Real Estate Economists Expect Short-Lived Recession
The COVID-19 crisis has shocked markets everywhere, but some U.S. real estate economists expect a short-lived recession and above-average GDP growth in 2021 and 2022, said the Urban Land Institute, Washington, D.C.
ULI’s latest Real Estate Economic Forecast surveyed 39 economists and analysts at 35 real estate organizations. Their consensus: the pandemic’s impact on real estate market conditions and values will likely be less severe than the 2008 financial crisis with the exception of the retail and hotel sectors. But the analysts said “unknowns” about the global pandemic are tempering their expectations.
“Real estate economists expect that while the top-line economic impact of COVID-19 will be much worse than the Global Financial Crisis, U.S. real estate market fundamentals and values will fare much better compared to that era,” said William Maher, retired Director of Americas Strategy and Research at LaSalle Investment Management. “Among real estate indicators, only retail and hotel are expected to suffer a worse outcome, while most property type returns and market fundamentals will [likely] perform much better than they did during the Great Financial Crisis.”
Other findings from the semi-annual survey:
–Economists expect U.S. GDP to fall 6 percent this year, which would be the largest single-year decline since 1946. GDP could grow 3.9 percent in 2021 and 3.6 percent in 2022, both well above the 2.1 percent long- term average.
–Net job growth could reach negative 10 million for 2020, ULI said. This estimate implies a “very meaningful” recovery during the latter part of 2020. The forecast estimates the U.S. unemployment rate could finish 2020 at 11.3 percent then decline to 5.9 percent by year-end 2022.
-Expected yields on the 10-Year U.S. Treasury note could stay very low this year and gradually increase next year while remaining below long-term averages. Economists estimate the 10-year yield in 2020 to be 0.8 percent and move up to 1.7 percent in 2022.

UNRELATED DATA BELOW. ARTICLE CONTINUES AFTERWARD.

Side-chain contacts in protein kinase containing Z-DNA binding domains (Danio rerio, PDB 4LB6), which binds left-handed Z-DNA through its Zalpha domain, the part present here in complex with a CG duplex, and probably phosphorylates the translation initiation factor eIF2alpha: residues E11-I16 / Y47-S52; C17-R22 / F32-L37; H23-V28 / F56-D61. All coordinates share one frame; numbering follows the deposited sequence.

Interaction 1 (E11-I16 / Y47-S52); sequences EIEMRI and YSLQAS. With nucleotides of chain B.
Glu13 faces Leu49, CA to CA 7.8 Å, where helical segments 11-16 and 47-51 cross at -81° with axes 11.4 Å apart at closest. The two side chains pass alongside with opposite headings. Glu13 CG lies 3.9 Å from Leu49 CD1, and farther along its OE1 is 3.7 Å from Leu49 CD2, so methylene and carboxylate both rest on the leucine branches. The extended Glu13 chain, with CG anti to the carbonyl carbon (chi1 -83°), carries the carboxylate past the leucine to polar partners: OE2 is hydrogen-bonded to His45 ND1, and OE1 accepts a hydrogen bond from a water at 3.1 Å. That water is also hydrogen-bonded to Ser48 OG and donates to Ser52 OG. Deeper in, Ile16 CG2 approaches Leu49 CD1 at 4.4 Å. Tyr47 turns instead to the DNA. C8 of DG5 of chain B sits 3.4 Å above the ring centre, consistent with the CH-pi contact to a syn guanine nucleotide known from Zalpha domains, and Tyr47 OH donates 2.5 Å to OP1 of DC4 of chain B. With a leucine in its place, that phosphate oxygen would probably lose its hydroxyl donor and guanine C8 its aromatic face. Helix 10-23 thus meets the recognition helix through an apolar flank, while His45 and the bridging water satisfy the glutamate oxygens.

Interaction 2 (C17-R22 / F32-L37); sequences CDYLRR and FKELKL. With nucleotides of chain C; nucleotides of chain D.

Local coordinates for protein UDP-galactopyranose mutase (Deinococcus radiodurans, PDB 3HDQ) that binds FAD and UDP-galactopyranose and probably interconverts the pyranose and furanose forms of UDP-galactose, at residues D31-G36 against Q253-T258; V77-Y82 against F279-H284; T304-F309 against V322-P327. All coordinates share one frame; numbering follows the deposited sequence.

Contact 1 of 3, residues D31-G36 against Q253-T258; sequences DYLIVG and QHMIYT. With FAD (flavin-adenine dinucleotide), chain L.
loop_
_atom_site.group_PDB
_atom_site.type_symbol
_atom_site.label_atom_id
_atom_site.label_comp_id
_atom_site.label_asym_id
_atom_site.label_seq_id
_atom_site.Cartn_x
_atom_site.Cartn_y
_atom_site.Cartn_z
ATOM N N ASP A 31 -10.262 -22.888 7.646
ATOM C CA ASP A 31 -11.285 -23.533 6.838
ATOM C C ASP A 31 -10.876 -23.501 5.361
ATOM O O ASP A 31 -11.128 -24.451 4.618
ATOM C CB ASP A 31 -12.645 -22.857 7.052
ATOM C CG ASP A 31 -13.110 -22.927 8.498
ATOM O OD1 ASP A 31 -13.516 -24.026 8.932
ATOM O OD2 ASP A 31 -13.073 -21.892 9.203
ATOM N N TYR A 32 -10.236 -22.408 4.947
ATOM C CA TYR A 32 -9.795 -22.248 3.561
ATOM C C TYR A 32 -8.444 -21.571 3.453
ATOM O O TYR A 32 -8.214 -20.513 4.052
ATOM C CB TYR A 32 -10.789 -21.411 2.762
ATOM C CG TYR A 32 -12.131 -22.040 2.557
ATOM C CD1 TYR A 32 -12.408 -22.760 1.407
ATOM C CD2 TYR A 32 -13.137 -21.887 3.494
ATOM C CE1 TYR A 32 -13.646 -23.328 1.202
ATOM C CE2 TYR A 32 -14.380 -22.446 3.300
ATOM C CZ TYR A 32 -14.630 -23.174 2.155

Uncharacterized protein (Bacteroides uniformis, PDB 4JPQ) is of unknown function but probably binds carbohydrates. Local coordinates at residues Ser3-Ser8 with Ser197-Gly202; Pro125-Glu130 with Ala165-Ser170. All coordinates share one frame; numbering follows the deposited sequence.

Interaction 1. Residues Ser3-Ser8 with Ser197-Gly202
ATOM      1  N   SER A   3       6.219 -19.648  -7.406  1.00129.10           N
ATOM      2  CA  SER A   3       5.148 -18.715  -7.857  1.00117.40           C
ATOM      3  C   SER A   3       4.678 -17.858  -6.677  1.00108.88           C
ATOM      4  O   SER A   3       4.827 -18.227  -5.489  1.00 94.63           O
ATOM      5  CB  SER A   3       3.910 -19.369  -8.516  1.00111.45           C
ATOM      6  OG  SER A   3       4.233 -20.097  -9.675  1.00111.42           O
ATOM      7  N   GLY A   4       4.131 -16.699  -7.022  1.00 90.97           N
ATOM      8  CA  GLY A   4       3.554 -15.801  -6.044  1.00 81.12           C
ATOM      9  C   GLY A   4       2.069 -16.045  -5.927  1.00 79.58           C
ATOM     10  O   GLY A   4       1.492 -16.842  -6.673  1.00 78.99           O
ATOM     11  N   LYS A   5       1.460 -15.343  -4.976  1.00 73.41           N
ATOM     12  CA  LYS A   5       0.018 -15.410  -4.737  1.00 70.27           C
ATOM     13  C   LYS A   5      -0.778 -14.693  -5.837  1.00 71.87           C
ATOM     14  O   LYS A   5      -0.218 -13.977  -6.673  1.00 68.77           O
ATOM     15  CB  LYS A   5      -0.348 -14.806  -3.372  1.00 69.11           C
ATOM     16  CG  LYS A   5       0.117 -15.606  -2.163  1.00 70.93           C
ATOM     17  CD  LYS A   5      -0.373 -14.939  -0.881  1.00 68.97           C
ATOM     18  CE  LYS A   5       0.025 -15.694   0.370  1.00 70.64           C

–Real estate transaction volumes will likely decrease to $275 billion in 2020, but forecast transaction volumes over the next two years show a much healthier capital market than seen during the 2008 financial crisis.
–Commercial real estate price growth as measured by the Real Capital Analytics Commercial Property Price Index could fall by seven percent in 2020–less than the 13.6 and 20.8 percent decreases during 2008 and 2009, respectively, ULI said. Economists believe one reason for this is more debt financing could be more available next year than during the 2008 financial crisis.
–Economists expect rent growth to be led by the industrial sector for the next three years, averaging 2.2 percent from 2020 to 2022. Apartment growth could fall by two percent in 2020 but have an overall three-year positive average of 1 percent. All other major property types (hotel, retail and office) will likely see negative growth over the next three year period, with hotels at -5.3 percent revenue available per room, retail at -3.1 percent and office at -1 percent.
–Economists believe equity real estate investment trust returns will average -18 percent in 2020, but could rally with 10 percent returns in both 2021 and 2022.